• Mike
    Having been working and associated with a nursing home (which has a hospice) for many years and your words help with coping with that part of my life. Thank You.
    • James Salwitz, MD
      I'm glad it helps. I have found knowing that there is almost always something we can offer, goes a long way towards balancing what can be a tough job. jcs
  • patricia fleming
    Thankyou so much for your beautiful article.Being a nurse for 30yrs,i have dealt with many specialties over the years and first and utmost,my favorite has always been "Oncology".I have always prided myself on the relationships that i formed with my former patients.and amazingly enough,the patients were more accepting than the families.I am so blessed that not only did they touch my life,but i was able to also touch their's.End of life issues are not always easy to deal with and the family's acceptance is always difficult.There is a big difference between "Quality" and "Quanity".Hospice helps with dealing with the 5 stages of death.Please continue with your blog as i so enjoy reading your articles.
    • James Salwitz, MD
      Thank you very much for your lovely comment ... and for 30 years of nursing service... jcs
  • Maggie
    As a hospice volunteer I have seen several patients 'graduate' and go back to rich, full, lives in stable health. The '6 months' estimate is only an estimate -- and, at that, it's usually only one specialist-physician's estimate of how soon one specific illness will 'likely' kill the patient. Some cancers inexplicably change their growth pattern, allowing the patient more time. Some cardiac problems become less burdensome and may even abate somewhat under good, supportive hospice care. Some potentially terminal illnesses become less dangerous once the patient's (often underdiagnosed) depression has lifted, thanks to good supportive care. The most difficult cases are the ones where the patient has come to hospice late. Too much pain and suffering. Thanks so much for this lovely post!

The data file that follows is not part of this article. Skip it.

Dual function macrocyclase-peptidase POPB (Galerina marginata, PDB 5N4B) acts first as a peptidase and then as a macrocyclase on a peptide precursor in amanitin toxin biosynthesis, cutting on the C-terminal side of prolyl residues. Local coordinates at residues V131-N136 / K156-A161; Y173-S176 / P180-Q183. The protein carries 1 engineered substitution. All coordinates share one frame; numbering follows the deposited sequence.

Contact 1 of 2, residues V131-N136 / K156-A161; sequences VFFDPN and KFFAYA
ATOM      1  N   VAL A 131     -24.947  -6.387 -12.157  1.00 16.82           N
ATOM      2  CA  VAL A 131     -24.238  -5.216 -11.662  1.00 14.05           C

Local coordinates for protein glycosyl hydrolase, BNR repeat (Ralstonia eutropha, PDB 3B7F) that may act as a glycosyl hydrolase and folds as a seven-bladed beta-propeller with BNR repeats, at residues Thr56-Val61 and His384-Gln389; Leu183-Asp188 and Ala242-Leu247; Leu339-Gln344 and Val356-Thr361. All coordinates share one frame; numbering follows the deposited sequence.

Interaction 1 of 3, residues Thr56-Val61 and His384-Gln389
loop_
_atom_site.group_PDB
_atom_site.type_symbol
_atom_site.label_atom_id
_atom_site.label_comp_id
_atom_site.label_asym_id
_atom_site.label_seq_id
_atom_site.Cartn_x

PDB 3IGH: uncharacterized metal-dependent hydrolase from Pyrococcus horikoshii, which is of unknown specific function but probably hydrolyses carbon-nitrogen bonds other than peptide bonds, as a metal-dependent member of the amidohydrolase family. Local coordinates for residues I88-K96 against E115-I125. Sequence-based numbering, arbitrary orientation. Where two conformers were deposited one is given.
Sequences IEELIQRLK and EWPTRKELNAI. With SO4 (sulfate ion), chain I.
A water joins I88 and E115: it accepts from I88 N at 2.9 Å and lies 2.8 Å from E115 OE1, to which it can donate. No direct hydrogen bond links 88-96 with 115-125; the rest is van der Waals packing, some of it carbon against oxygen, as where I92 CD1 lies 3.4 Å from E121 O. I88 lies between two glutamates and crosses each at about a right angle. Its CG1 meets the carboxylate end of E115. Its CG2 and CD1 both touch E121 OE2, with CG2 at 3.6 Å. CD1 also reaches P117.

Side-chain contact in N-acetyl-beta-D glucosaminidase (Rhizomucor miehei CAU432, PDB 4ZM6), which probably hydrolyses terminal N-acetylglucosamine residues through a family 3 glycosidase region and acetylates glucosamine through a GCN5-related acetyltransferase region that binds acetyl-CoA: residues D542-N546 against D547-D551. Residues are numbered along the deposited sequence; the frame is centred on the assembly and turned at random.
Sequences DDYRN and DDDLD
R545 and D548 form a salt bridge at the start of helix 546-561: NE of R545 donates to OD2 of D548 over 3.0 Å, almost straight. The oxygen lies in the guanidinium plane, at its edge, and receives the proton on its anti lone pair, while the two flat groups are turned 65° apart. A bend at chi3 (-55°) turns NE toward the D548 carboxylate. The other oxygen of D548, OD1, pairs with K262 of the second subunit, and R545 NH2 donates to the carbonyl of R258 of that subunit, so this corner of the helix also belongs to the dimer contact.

• James Salwitz, MD
      I think some of the most fascinating data has shown that for certain diseases (i.e. lung cancer that has failed chemotherapy) that patients actually survive longer on hospice than receiving active anti-cancer care. Thanks for your comment. jcs
  • D Someya Reed